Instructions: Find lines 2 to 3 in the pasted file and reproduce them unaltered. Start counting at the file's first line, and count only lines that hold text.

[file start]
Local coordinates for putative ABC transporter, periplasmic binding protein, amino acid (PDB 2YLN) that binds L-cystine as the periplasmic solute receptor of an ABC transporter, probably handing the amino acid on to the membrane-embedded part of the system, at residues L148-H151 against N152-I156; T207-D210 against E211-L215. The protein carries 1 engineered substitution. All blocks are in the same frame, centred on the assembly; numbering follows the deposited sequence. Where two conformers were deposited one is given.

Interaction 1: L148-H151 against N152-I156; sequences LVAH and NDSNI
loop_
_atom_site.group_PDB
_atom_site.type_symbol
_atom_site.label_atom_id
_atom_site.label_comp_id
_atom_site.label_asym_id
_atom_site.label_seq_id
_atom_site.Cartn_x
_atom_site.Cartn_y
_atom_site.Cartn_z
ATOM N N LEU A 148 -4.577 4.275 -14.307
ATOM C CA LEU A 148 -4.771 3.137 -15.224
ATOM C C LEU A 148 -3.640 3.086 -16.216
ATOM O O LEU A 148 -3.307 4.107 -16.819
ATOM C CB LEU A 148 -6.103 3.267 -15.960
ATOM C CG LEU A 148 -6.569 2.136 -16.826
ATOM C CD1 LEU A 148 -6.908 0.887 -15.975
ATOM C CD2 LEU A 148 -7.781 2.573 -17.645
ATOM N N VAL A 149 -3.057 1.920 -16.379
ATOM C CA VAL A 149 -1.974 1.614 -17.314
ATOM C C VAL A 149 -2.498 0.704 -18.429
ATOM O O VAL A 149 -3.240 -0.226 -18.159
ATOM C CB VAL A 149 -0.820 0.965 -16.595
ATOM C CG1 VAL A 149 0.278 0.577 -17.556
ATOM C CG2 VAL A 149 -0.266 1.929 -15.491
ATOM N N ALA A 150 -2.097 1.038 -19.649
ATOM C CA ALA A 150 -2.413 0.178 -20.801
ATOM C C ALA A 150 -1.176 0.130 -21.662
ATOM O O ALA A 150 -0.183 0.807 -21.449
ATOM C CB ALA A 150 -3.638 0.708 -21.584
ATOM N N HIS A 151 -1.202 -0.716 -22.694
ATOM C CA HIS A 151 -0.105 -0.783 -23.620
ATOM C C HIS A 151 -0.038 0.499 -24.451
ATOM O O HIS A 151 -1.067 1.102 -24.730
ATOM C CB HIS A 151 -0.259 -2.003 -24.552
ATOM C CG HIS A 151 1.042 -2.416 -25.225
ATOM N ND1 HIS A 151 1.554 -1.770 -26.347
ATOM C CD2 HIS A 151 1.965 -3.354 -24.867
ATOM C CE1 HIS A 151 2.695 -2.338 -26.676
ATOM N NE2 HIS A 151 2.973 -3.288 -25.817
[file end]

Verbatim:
Interaction 1: L148-H151 against N152-I156; sequences LVAH and NDSNI
loop_